The Raton Osos is a member of the Pecos Independent League. They play at Gabriele Field that was dedicated to Nardi Gabriele in June 1996. This is a city park and the infield is not in the best of condition. The altitude of the park is 6670 feet. The field is adjacent to the old National Guard Armory that has been converted into the Raton Convention Center. The Osos were playing the Douglas Diablos and beat them 7-5. The box score was Diablos R-5, H-10, E-2 and Osos R-7, H-12, E-4. The field lines were RF-325', RC-355', CF--375', LC-355', & LF-325'. No tickets were sold because it was thought that the game would be rained out. It wasn't. There was a donation for parking. Metal bleachers without backs are provided in three areas. Previously there had been a game change for this date. The umpires were not rescheduled by the league commissioner. This has happened four times according to some local fans that I spoke with. When this has happened in the past they have had some local high school baseball players umpire, but they were not available tonight. So they got a young man out of the stands to umpire. He stood behind the pitcher since he didn't have any protective gear. Usually they have two umpires. Attendance was less than 75, but the fans know the Oso players by name and are very supportive of them. While at the game Jim met Jim Jones and Tim Chambers. Jim has written four books about his travels to Ballparks Across America. It was interesting talking about our experiences. Jim hasn't been able to connect with any management personnel at any of the ballparks to try to get a league baseball. There were several young girls by the Convention Center and one had picked up a foul ball. He walked over to them and asked to see the ball. It was an official league ball, so he offered the girl $5 for it and an exchange was made. The ball is slightly different from other league balls in that it has an additional stamp on it that says Pecos League. This team folded at the end of the 2014 season.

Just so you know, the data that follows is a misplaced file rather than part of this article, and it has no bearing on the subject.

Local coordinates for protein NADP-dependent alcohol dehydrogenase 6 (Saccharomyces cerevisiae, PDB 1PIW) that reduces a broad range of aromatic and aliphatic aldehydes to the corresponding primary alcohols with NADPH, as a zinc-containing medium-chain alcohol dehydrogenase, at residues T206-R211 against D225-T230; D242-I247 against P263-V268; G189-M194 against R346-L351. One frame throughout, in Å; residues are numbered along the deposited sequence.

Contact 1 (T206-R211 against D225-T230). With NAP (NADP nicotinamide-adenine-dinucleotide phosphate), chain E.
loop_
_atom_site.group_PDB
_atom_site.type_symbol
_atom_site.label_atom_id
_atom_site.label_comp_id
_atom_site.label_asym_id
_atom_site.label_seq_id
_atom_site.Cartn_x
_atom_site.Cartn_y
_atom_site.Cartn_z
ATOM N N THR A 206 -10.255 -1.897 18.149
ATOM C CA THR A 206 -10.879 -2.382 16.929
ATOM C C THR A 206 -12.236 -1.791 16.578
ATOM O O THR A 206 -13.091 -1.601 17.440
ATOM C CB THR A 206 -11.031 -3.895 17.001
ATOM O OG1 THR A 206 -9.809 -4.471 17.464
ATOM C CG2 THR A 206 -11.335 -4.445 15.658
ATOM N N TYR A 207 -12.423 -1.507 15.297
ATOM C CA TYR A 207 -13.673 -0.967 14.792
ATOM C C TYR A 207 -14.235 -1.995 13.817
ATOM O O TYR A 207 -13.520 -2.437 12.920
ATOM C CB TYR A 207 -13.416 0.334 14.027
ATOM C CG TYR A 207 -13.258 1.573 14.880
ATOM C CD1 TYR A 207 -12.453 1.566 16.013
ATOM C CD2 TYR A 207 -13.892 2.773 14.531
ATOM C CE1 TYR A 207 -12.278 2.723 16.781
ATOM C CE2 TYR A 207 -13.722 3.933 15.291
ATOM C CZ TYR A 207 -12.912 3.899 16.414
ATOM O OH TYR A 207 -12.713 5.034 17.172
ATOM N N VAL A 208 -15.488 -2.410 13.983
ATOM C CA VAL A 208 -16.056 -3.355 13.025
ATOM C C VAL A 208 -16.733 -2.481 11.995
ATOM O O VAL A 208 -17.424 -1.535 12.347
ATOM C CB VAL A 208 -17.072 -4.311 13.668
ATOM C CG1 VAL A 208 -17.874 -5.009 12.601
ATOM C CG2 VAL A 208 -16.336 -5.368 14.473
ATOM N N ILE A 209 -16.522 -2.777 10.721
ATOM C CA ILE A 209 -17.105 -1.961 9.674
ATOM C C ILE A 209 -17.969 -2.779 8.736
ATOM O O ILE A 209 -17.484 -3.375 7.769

Raton Museum has photographs, household articles, railroad and coal camp memorabilia and other items depict 19th century live. Free